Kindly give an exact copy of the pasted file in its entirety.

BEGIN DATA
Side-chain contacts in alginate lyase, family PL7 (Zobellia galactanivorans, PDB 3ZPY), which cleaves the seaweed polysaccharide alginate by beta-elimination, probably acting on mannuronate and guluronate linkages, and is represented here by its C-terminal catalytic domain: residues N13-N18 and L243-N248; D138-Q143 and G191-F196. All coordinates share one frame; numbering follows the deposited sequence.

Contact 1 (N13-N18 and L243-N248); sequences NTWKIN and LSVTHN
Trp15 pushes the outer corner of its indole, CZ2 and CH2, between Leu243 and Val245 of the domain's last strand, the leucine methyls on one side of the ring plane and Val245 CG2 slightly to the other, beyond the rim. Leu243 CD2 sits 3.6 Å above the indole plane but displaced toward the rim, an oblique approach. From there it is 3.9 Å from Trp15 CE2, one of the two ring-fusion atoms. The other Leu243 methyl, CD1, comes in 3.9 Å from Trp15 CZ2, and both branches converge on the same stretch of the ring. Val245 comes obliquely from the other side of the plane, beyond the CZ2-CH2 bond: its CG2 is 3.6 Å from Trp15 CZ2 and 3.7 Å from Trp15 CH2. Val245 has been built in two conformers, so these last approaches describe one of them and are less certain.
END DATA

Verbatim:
Side-chain contacts in alginate lyase, family PL7 (Zobellia galactanivorans, PDB 3ZPY), which cleaves the seaweed polysaccharide alginate by beta-elimination, probably acting on mannuronate and guluronate linkages, and is represented here by its C-terminal catalytic domain: residues N13-N18 and L243-N248; D138-Q143 and G191-F196. All coordinates share one frame; numbering follows the deposited sequence.

Contact 1 (N13-N18 and L243-N248); sequences NTWKIN and LSVTHN
Trp15 pushes the outer corner of its indole, CZ2 and CH2, between Leu243 and Val245 of the domain's last strand, the leucine methyls on one side of the ring plane and Val245 CG2 slightly to the other, beyond the rim. Leu243 CD2 sits 3.6 Å above the indole plane but displaced toward the rim, an oblique approach. From there it is 3.9 Å from Trp15 CE2, one of the two ring-fusion atoms. The other Leu243 methyl, CD1, comes in 3.9 Å from Trp15 CZ2, and both branches converge on the same stretch of the ring. Val245 comes obliquely from the other side of the plane, beyond the CZ2-CH2 bond: its CG2 is 3.6 Å from Trp15 CZ2 and 3.7 Å from Trp15 CH2. Val245 has been built in two conformers, so these last approaches describe one of them and are less certain.